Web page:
Lisa C Cantwell

On Hansonville Road, about nine miles south of Thurmont, sits a big, three-story whitewashed house with an inviting front porch that seems to personify the word “home.” And, home it will be, very soon, to a group of special young men, ages 16 to 22 years, who are transitioning out of foster care to independent living. They will need guidance and support, and this is the place with a unique and innovative program that will help them succeed. 

This home, christened “STEADFAST” (Standing Firm Against Youth Homelessness), is due to open in 2023. STEADFAST, a 501(c)(3) non-profit organization, has been the dream and mission of its founder and executive director, Cindy Morgan, since 2018.

Morgan knows the challenge to end homelessness in Frederick County is a tall order, but if anyone can start the process to break the cycle, it’s this determined former CASA volunteer (Court Appointed Special Advocate) and her team of dedicated board, staff, and volunteers.

The need to support homeless or unaccompanied youth with no parent or guardian is well-established, according to the statistics reported within STEADFAST’s mission brochure that states:

“More than 23,000 children age out of foster care each year. Fifty percent of transitional youth will experience homelessness within 18 months of emancipation. There are at least 145 homeless youth in Frederick County.” 

Morgan’s late father, Robert Jefferson Hemby, Jr., was the major inspiration behind the concept of STEADFAST.

“From the age of four through high school, my father grew up in foster care. At one point, as a teen, his foster mother died and his foster father moved out. He lived by himself and had no electricity.  He fished to eat. It snowed more inside than outside the farmhouse,” said Morgan. “He survived. All my dad wanted was a home and family. By age 29, he had five kids with my mother, his high school sweetheart.” 

Along with her right-arm and house lead, Kelly Christiano, (MSW/Case Manager), Morgan hopes to complete the final phases of fundraising and hiring before the grand opening.

“The atmosphere will be less like a shelter and more like a dorm, not a group home,” said Morgan, adding, “This is not a crisis center, although counseling will be available. We’re more of hands-on, mission-focused, transformational environment.”

Although this opening phase will serve young men, plans are being formulated to serve young women at a future location as well. 

The residents will include referrals from various agencies throughout Frederick County.  Individuals in need may also submit an application. The program-based environment will require goal-setting of its residents upon arrival in the form of an individual life plan. They will be required to work, attend school, and take in-house courses in life skills such as financial planning, resume writing, workforce training, cooking, and laundry duties.

All will be encouraged to earn their high school diploma or GED and a driver’s license. Employment is a must. In fact, each resident will pay rent based on their income, with 90 percent allotted to a savings account, which they will receive upon graduation from the program. Residents may live up to three years in the home. Once they leave, they will have a lifetime of caring support from the staff of STEADFAST, just like a model family.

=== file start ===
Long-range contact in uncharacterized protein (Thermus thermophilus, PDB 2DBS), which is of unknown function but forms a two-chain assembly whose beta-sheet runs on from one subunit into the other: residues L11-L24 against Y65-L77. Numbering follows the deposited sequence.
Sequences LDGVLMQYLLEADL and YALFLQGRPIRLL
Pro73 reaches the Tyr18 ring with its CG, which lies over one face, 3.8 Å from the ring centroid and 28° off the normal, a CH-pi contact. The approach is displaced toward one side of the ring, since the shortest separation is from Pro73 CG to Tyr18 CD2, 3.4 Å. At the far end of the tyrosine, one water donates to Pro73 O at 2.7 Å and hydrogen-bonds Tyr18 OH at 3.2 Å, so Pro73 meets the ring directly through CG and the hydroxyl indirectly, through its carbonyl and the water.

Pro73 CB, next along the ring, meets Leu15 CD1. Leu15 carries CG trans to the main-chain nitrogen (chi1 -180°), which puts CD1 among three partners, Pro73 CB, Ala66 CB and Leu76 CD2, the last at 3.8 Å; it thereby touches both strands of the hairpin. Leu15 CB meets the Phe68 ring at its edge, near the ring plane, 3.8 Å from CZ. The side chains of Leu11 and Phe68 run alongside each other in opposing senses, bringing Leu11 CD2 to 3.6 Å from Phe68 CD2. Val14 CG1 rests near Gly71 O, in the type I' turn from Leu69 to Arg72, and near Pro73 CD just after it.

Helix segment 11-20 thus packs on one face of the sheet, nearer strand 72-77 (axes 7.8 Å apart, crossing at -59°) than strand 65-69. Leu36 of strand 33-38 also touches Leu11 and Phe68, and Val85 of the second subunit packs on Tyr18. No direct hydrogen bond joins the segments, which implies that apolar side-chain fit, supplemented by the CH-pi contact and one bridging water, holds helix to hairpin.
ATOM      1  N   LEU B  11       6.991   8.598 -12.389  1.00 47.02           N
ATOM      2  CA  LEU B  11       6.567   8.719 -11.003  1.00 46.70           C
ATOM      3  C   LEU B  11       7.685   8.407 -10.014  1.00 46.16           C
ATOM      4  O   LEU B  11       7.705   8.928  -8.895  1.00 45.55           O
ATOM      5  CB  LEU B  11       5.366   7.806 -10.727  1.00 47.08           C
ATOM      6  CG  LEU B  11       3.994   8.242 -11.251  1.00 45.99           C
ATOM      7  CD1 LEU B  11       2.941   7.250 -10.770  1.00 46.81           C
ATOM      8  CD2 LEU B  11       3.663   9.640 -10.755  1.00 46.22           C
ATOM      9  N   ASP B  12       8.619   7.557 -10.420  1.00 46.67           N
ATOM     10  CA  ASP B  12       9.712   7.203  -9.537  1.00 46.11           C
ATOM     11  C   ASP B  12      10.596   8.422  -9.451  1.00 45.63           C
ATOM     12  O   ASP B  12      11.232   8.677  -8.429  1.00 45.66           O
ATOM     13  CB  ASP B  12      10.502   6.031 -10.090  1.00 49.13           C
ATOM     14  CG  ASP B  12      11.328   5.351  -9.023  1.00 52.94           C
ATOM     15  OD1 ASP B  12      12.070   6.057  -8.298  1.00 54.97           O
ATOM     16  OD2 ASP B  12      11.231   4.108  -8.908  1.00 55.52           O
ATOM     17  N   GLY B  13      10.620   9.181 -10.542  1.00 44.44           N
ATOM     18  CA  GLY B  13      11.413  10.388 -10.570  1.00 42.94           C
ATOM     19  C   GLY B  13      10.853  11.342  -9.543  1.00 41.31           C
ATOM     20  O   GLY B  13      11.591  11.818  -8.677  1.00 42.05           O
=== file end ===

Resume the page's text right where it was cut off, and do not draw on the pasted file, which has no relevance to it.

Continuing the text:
“This will be home base as they work and go to school,” Christiano said. “We will provide stability and safety in a home-like environment and help them build strong relationships so they can become healthy, independent adults.” 

Recreational and volunteer opportunities will abound, as no young person’s homelife should be all work, school, and no play. For example, a light-hearted, home-cooked “Sunday Dinner” is planned as the highlight of every week, where all of the STEADFAST residents will gather around the table to sup and converse about the stuff of life, just like family. One of the first activities of welcome for residents is to decorate and personalize a dining room chair, which they may take upon graduation.  

Several fundraisers are currently underway, as individual and corporate donations are the lifeblood of this nonprofit. Currently, STEADFAST has a lighted mini-airboat in the charity fundraiser, “Sailing Through the Winter Solstice” on Carroll Creek, now through March 4.  A contribution to their cause gets their boat a vote for each dollar given. A trophy is awarded to the boat and charity with the most votes. Also, for Christmas giving, a beautiful STEADFAST ornament has been created by the glass artist, Yemi. This item can be ordered through his website at Corporate donors may contribute through the “There’s No Place Like Home” campaign which offers commemorative naming opportunities of rooms within the home. The Founders’ Club is another donor program which offers memberships at many levels of affordable giving to benefit the residents.

Morgan and Christiano are grateful for all of the volunteer and community support they’ve received for STEADFAST to finally become a reality. Morgan is especially indebted to Frederick Christian Fellowship (FCF) for graciously providing the home, rent-free, that will serve as a place of stability, support, and love for the future residents of STEADFAST. “We’re so close to opening,” Morgan said. “It’s in God’s hands that final funding will come and we can open our doors.”  

Follow STEADFAST on Facebook at “Steadfast, Standing Firm Against Youth Homelessness.”

For more information about STEADFAST, donor/giving, and volunteer and staffing opportunities, contact by email at, online at, or call 301-304-9133.

Cindy Morgan (left), founder and executive director, and Kelly Christiano (right), lead house manager, prepare to open STEADFAST, a home for young men transitioning out of foster care.

Cindy Morgan (left) and Kelly Christiano (right) stand on the porch of STEADFAST.

Courtesy Photo

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